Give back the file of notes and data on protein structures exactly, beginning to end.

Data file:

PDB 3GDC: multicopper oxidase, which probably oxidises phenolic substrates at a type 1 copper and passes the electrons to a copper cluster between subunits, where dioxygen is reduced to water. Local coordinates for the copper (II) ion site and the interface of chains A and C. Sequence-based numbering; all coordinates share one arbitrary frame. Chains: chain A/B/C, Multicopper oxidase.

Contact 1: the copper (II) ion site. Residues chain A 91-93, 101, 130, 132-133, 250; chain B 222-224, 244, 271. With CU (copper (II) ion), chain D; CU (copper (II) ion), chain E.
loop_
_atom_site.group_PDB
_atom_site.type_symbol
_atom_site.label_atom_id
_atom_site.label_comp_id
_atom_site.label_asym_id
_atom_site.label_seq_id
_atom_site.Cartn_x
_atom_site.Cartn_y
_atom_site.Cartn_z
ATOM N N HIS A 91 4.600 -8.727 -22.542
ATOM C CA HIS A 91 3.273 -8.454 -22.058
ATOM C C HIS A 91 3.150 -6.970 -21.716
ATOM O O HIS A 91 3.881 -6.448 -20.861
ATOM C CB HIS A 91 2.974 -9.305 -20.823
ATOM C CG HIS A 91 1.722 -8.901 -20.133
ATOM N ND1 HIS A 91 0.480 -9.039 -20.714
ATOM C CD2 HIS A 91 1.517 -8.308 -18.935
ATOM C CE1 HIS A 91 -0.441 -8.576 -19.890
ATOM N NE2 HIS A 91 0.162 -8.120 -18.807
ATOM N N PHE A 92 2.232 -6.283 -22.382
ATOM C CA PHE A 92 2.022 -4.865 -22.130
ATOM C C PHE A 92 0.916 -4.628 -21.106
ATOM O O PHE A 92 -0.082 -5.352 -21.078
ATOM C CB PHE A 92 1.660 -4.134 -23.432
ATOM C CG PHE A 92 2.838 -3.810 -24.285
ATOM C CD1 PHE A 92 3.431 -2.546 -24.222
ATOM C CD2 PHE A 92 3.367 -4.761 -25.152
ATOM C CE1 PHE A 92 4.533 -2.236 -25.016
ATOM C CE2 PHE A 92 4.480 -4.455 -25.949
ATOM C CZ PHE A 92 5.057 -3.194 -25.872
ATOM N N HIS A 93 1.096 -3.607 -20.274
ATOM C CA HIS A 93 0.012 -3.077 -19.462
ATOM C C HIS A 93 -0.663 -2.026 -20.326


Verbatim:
PDB 3GDC: multicopper oxidase, which probably oxidises phenolic substrates at a type 1 copper and passes the electrons to a copper cluster between subunits, where dioxygen is reduced to water. Local coordinates for the copper (II) ion site and the interface of chains A and C. Sequence-based numbering; all coordinates share one arbitrary frame. Chains: chain A/B/C, Multicopper oxidase.

Contact 1: the copper (II) ion site. Residues chain A 91-93, 101, 130, 132-133, 250; chain B 222-224, 244, 271. With CU (copper (II) ion), chain D; CU (copper (II) ion), chain E.
loop_
_atom_site.group_PDB
_atom_site.type_symbol
_atom_site.label_atom_id
_atom_site.label_comp_id
_atom_site.label_asym_id
_atom_site.label_seq_id
_atom_site.Cartn_x
_atom_site.Cartn_y
_atom_site.Cartn_z
ATOM N N HIS A 91 4.600 -8.727 -22.542
ATOM C CA HIS A 91 3.273 -8.454 -22.058
ATOM C C HIS A 91 3.150 -6.970 -21.716
ATOM O O HIS A 91 3.881 -6.448 -20.861
ATOM C CB HIS A 91 2.974 -9.305 -20.823
ATOM C CG HIS A 91 1.722 -8.901 -20.133
ATOM N ND1 HIS A 91 0.480 -9.039 -20.714
ATOM C CD2 HIS A 91 1.517 -8.308 -18.935
ATOM C CE1 HIS A 91 -0.441 -8.576 -19.890
ATOM N NE2 HIS A 91 0.162 -8.120 -18.807
ATOM N N PHE A 92 2.232 -6.283 -22.382
ATOM C CA PHE A 92 2.022 -4.865 -22.130
ATOM C C PHE A 92 0.916 -4.628 -21.106
ATOM O O PHE A 92 -0.082 -5.352 -21.078
ATOM C CB PHE A 92 1.660 -4.134 -23.432
ATOM C CG PHE A 92 2.838 -3.810 -24.285
ATOM C CD1 PHE A 92 3.431 -2.546 -24.222
ATOM C CD2 PHE A 92 3.367 -4.761 -25.152
ATOM C CE1 PHE A 92 4.533 -2.236 -25.016
ATOM C CE2 PHE A 92 4.480 -4.455 -25.949
ATOM C CZ PHE A 92 5.057 -3.194 -25.872
ATOM N N HIS A 93 1.096 -3.607 -20.274
ATOM C CA HIS A 93 0.012 -3.077 -19.462
ATOM C C HIS A 93 -0.663 -2.026 -20.326